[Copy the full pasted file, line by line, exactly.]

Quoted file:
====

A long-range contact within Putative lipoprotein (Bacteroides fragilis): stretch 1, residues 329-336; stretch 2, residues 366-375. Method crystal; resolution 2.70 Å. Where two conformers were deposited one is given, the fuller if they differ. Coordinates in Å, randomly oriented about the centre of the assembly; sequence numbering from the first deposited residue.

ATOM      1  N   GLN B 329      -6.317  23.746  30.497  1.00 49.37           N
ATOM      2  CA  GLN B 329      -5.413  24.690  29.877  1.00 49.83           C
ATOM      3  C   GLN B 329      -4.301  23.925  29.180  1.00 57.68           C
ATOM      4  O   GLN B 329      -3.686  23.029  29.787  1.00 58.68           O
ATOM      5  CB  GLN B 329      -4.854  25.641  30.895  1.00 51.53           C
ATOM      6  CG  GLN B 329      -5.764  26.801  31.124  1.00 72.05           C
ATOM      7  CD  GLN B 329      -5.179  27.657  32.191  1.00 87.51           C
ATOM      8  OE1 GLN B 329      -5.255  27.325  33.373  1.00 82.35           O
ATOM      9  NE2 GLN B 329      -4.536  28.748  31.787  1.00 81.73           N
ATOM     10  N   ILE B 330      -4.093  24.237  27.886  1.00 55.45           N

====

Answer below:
A long-range contact within Putative lipoprotein (Bacteroides fragilis): stretch 1, residues 329-336; stretch 2, residues 366-375. Method crystal; resolution 2.70 Å. Where two conformers were deposited one is given, the fuller if they differ. Coordinates in Å, randomly oriented about the centre of the assembly; sequence numbering from the first deposited residue.

ATOM      1  N   GLN B 329      -6.317  23.746  30.497  1.00 49.37           N
ATOM      2  CA  GLN B 329      -5.413  24.690  29.877  1.00 49.83           C
ATOM      3  C   GLN B 329      -4.301  23.925  29.180  1.00 57.68           C
ATOM      4  O   GLN B 329      -3.686  23.029  29.787  1.00 58.68           O
ATOM      5  CB  GLN B 329      -4.854  25.641  30.895  1.00 51.53           C
ATOM      6  CG  GLN B 329      -5.764  26.801  31.124  1.00 72.05           C
ATOM      7  CD  GLN B 329      -5.179  27.657  32.191  1.00 87.51           C
ATOM      8  OE1 GLN B 329      -5.255  27.325  33.373  1.00 82.35           O
ATOM      9  NE2 GLN B 329      -4.536  28.748  31.787  1.00 81.73           N
ATOM     10  N   ILE B 330      -4.093  24.237  27.886  1.00 55.45           N